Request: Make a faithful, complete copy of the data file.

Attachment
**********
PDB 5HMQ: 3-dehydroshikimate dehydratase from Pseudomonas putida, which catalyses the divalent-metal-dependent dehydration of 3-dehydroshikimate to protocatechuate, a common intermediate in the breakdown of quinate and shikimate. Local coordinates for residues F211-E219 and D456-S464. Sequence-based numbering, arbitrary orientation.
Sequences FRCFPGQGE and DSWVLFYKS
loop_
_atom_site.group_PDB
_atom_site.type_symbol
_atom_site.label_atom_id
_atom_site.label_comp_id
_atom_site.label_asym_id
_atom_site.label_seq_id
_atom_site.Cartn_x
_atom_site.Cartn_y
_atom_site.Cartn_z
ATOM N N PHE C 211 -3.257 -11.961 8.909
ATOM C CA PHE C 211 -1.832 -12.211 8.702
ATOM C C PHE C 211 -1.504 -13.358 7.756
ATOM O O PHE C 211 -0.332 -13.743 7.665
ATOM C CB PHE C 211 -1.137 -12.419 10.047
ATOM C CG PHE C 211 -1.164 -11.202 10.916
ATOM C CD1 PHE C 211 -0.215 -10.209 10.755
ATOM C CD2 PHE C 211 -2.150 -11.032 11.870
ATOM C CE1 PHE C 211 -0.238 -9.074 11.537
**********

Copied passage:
PDB 5HMQ: 3-dehydroshikimate dehydratase from Pseudomonas putida, which catalyses the divalent-metal-dependent dehydration of 3-dehydroshikimate to protocatechuate, a common intermediate in the breakdown of quinate and shikimate. Local coordinates for residues F211-E219 and D456-S464. Sequence-based numbering, arbitrary orientation.
Sequences FRCFPGQGE and DSWVLFYKS
loop_
_atom_site.group_PDB
_atom_site.type_symbol
_atom_site.label_atom_id
_atom_site.label_comp_id
_atom_site.label_asym_id
_atom_site.label_seq_id
_atom_site.Cartn_x
_atom_site.Cartn_y
_atom_site.Cartn_z
ATOM N N PHE C 211 -3.257 -11.961 8.909
ATOM C CA PHE C 211 -1.832 -12.211 8.702
ATOM C C PHE C 211 -1.504 -13.358 7.756
ATOM O O PHE C 211 -0.332 -13.743 7.665
ATOM C CB PHE C 211 -1.137 -12.419 10.047
ATOM C CG PHE C 211 -1.164 -11.202 10.916
ATOM C CD1 PHE C 211 -0.215 -10.209 10.755
ATOM C CD2 PHE C 211 -2.150 -11.032 11.870
ATOM C CE1 PHE C 211 -0.238 -9.074 11.537